Timeline tools have become very popular within the digital humanities. From the dhresources website, here are a few that are well known to DHers:
- ChronoZoom timelines
- Dipity (timeline infographics)
- Histropedia (“Discover a new way to visualise Wikipedia. Choose from over 1.5 million events to create and share
timelines in minutes”)
- Simile Widgets (embeddable code for visualizing time-based data, including Timeline, Timeplot, Runway, and
- Tiki-Toki (web-based platform for creating timelines with multimedia; capable of “3D” timelines)
- Timeline Builder (online tool for building interactive Flash-based timelines from the Roy Rosenzweig Center for History
and New Media)
- Timeline JS (the Knight Lab’s “open-source tool that enables anyone to build visually rich, interactive timelines.
Beginners can create a timeline using nothing more than a Google spreadsheet…. Experts can use their JSON skills to
create custom installations, while keeping TimelineJS’s core functionality”)
Timeline JS is an open source timeline tool that was built by designers, developers, scholars and professors at Northwestern University. The initiative is known as Knightlab, a space dedicated to the creation and development of open source software.
It’s slogan is “Beautifully crafted timelines that are easy, and intuitive to use”. TimelineJS basically allows you to upload event data and embed it on your webpage through the use of their software, albeit with a few options for display which are provided by them. The content is also embedded fully responsively. This means that you will have a decent display of the timeline you create on any device or browser window.
The content for Timeline JS is fed through to it by Google Sheets, basically Excel online. The types of data it accepts are text, images, audio, maps and audio-visual material among others (see list of media types here: https://timeline.knightlab.com/docs/media-types.html). Below is an example of a fully integrated timeline.
The gallery style display makes each individual event a show piece of its own. As you click through the timeline, it shows the next or previous event in relation to its position on the timeline below each item.
The timeline is also zoomable. On the left hand side of the image above, you can see the magnifying glasses for zooming into an item or zooming out. This is very helpful if for instance you have a large amount of data spanning the timeline.
To test out the software, follow these steps:
- Make sure you are logged into your Google account first.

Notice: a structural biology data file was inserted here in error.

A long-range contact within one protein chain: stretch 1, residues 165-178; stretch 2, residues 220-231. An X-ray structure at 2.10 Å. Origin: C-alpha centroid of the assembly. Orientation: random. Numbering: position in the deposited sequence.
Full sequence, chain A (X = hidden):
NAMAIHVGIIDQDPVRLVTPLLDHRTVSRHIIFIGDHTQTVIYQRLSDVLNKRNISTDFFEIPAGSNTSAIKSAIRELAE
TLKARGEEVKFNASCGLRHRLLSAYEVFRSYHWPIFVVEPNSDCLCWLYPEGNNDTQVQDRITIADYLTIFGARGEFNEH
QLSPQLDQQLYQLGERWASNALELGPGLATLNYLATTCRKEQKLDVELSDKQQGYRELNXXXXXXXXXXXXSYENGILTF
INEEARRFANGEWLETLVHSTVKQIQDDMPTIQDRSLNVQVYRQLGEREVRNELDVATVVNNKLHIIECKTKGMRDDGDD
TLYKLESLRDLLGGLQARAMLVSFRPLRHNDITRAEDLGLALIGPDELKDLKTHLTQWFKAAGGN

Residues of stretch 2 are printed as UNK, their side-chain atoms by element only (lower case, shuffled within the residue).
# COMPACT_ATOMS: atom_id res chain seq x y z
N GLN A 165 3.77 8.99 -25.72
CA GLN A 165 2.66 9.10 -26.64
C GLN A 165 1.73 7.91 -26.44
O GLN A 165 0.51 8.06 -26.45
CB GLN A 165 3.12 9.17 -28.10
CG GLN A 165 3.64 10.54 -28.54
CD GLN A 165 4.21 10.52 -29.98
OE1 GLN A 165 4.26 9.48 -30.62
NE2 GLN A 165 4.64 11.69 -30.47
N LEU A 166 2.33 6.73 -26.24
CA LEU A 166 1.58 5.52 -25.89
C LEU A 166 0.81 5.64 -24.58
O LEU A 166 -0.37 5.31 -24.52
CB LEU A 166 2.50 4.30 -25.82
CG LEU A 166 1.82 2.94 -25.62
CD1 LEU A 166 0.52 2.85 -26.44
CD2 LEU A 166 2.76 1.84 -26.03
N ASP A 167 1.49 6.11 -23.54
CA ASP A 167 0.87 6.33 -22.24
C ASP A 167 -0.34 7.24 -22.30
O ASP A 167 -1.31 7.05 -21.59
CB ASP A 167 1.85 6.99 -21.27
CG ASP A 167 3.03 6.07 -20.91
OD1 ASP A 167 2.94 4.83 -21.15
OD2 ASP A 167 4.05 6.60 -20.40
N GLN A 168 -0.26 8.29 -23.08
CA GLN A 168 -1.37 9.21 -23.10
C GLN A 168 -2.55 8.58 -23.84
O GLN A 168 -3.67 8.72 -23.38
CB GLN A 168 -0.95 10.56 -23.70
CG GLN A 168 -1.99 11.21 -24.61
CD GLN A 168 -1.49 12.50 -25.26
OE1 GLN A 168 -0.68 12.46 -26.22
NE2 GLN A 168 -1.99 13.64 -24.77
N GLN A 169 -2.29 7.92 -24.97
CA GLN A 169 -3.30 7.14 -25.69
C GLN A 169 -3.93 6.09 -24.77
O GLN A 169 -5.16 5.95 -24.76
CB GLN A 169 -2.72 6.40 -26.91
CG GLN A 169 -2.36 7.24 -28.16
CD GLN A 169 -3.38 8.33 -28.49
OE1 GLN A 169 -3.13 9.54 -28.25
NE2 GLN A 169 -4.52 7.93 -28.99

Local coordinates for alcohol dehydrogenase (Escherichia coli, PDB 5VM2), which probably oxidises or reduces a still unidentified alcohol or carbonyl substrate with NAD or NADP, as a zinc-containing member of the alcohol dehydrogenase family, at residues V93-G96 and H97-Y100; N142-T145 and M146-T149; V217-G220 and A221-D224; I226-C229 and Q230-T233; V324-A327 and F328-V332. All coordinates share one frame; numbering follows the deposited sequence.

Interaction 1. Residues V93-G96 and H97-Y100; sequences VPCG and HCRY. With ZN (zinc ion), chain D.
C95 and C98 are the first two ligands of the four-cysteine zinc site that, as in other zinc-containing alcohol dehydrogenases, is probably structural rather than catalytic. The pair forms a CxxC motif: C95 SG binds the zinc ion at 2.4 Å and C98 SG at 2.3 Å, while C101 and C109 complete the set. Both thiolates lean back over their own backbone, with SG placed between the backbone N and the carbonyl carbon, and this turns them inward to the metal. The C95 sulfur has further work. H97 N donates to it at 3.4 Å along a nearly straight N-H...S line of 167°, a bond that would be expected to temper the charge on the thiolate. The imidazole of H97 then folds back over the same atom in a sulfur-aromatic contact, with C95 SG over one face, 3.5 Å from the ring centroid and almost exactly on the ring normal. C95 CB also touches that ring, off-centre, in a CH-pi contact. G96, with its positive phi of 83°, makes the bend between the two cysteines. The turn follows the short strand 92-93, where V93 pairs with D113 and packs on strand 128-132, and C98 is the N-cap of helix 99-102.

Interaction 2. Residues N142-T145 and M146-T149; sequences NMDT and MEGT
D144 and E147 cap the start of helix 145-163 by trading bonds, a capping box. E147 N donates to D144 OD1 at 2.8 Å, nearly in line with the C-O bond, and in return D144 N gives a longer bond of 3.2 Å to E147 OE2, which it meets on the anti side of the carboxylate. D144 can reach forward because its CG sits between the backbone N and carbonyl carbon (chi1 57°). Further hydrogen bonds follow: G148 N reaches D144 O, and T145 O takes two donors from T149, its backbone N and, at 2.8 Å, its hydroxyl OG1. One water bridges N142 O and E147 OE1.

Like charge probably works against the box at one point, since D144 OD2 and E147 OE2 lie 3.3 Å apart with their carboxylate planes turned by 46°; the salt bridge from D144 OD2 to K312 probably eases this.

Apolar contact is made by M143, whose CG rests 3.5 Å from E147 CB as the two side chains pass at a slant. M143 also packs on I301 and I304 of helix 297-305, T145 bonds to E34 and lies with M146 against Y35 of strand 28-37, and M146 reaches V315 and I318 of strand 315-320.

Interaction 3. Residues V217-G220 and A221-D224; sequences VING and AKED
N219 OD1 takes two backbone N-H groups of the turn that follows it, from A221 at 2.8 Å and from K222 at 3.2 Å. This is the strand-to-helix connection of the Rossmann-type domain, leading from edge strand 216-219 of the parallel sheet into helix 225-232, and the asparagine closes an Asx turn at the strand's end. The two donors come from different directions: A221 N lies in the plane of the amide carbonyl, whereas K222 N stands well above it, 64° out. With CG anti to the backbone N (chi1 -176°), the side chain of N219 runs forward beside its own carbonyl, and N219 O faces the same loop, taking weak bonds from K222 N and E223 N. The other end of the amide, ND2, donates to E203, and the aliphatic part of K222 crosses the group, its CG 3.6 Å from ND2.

- Visit the website at https://timeline.knightlab.com
- Click on “Get the Spreadsheet Template“.
- Once the template is open, click on “Use This Template“.
- Select most of the data which has already been entered and delete it from your new template. This will allow you to take control of data and see where your own entries are placed.
- Add your own event information into the template – make sure you fill in Dates, Headline and Text. Adding start and end dates will allow your events to run for a specific amount of time rather than one specific event. For more on adding content, visit this link: https://timeline.knightlab.com/docs/using-spreadsheets.html
- The media section allows you to add links to media files online.
- Once you have a few events added, you need to make the file public. Go to File > Publish to Web. The window that appears will give you the message “Make your content visible to anyone by publishing it to the web. You can link to or embed your document”. For this tutorial you want to click Publish right away.
- Next, it will show you a message, “are you sure you want to publish this selection?”, you can click OK. You will then be given a URL that needs to be copied. Copy the link that is at the top of your browser window (in the address bar of the browser).
- Return to the page https://timeline.knightlab.com/ and go to Step 3, paste the new url into the box labelled “Google Spreadsheet URL“. Change some of the options such as size, font or the default starting slide. Check out the Irish language setting that I have added to the open source code for example!
- Once you are happy with those options, scroll down to the button “Preview“. Use this button to check out your new timeline.
- If all looks good, you can embed this new timeline in your website.
- Now, every time you update your Google Spreadsheet, you will see the timeline updated automatically, saving you time because you don’t have to republish the timeline after updating the data.
So as you can see in this test example, TimelineJS allows us to create visual representations of our work over time in a really quick way. Have a look at other Timeline tools out there and see what advantages they have over TimelineJS and what is possible.